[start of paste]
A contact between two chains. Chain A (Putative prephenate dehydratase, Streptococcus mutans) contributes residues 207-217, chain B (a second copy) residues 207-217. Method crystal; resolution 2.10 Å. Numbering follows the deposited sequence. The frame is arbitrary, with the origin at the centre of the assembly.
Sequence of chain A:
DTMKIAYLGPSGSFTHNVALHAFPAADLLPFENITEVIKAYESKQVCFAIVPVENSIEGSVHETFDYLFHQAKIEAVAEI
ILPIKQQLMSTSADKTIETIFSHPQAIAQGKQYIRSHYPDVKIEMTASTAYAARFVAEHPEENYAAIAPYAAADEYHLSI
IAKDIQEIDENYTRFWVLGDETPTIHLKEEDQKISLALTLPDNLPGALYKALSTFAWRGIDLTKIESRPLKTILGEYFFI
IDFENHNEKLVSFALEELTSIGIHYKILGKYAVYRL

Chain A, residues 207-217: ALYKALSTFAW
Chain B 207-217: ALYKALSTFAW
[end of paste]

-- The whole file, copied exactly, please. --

A contact between two chains. Chain A (Putative prephenate dehydratase, Streptococcus mutans) contributes residues 207-217, chain B (a second copy) residues 207-217. Method crystal; resolution 2.10 Å. Numbering follows the deposited sequence. The frame is arbitrary, with the origin at the centre of the assembly.
Sequence of chain A:
DTMKIAYLGPSGSFTHNVALHAFPAADLLPFENITEVIKAYESKQVCFAIVPVENSIEGSVHETFDYLFHQAKIEAVAEI
ILPIKQQLMSTSADKTIETIFSHPQAIAQGKQYIRSHYPDVKIEMTASTAYAARFVAEHPEENYAAIAPYAAADEYHLSI
IAKDIQEIDENYTRFWVLGDETPTIHLKEEDQKISLALTLPDNLPGALYKALSTFAWRGIDLTKIESRPLKTILGEYFFI
IDFENHNEKLVSFALEELTSIGIHYKILGKYAVYRL

Chain A, residues 207-217: ALYKALSTFAW
Chain B 207-217: ALYKALSTFAW